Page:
I have been approached many times by people about inheriting land in Israel. The usual scenario is that their great grand parent purchased land in Israel before it became a state. Sometimes the property is a building and sometimes it is land. Very often people don’t know what they really have. They have no idea how much it is worth and what they can do with it.
Know What You Have
If you aare inheriting land in Israel or other real estate assets it is important to be aware of what you have.
In one case I had met with two sisters from Canada several years ago. They had inherited two apartments from their aunt. One apartment was in the German Colony of Jerusalem and the other was on Nachmani Street in Tel Aviv. At the time they had met me that had already sold the Tel Aviv apartment and they had asked me to assist them in selling the Jerusalem apartment,
Most people, even if they are not native Israelis, know that apartments in Jerusalem are expensive. These sisters knew that the apartment in Jerusalem was worth money. It was easy to find a buyer even though the apartment had not been renovated in several decades and was in bad need of a facelift.
What blew my mind away was that they had no idea that the apartment in Tel Aviv was worth even more that the apartment in Jerusalem. They had gone to see the apartment and “it looked like a slum“, they said. So, when some neighbor in the building offered to do them “a favor” and take it off their hands they jumped at the chance.
Nachmani street is a street that crosses over Rothchild Blvd. in Tel Aviv. It is in a neighborhood called “Lev Ha’ir“. It is part of Tel Aviv’s historical center and the apartments there are worth millions. The first lesson to be learned from this is, before selling any property you may have inherited in Israel, consult with an appraiser first.
I few years ago I was approached by a woman whose mother and aunt owned equal shares of a building in Tel Aviv. The building which was located in Tel Aviv’s historic center was designated an historical building by the municipal planning board. This placed a responsibility on the owners to preserve and restore the building so they called to consult with me as to what needed to be done, what the process was and how much it would cost.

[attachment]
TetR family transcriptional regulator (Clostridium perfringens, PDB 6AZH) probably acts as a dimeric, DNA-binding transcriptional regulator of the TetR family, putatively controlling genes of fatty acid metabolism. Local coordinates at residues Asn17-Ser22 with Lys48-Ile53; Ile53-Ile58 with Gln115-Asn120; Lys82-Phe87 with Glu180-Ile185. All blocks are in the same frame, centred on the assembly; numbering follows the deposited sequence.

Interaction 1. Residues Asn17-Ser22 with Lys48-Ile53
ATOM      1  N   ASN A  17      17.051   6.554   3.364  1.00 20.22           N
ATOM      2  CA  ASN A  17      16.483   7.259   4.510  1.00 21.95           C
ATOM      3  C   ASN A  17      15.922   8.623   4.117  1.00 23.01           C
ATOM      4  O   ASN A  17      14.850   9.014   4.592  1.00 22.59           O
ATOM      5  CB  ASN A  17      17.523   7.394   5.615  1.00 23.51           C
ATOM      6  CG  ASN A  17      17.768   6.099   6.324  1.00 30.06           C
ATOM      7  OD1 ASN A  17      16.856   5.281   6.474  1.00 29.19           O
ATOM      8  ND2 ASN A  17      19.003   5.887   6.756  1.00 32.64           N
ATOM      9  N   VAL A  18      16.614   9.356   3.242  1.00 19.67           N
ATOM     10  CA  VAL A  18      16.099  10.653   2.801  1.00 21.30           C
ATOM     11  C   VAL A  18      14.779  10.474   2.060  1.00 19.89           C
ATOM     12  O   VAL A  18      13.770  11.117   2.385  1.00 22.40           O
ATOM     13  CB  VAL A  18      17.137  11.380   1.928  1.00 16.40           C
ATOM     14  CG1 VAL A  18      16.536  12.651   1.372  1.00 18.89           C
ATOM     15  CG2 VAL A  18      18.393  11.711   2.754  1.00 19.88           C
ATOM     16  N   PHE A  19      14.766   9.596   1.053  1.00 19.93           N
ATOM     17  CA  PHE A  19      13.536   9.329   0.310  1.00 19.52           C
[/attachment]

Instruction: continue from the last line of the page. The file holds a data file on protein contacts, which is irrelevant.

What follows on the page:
What about land?
I have been approached many times by people who inherited land in Israel. Here the situation is more complex. One needs to be able to locate the exact plot. Is the land agricultural land and if so, are there any local town plans brewing that can turn this land into land that can be used for residential or commercial purposes. Perhaps there are town plans in place that allow the owners to build on such lands.
Perhaps the land was confiscated by the local municipality and alternate land was issued to the owners that would allow them, together with other owners to build an apartment building or office building.
Inheriting Land in Israel Can Be Complex
I am now dealing with just such a case. The land was purchased in the 1930’s by a Jewish couple who then left to live in the States. They left the land to their children who have also passed away, leaving the land to their children and spouses.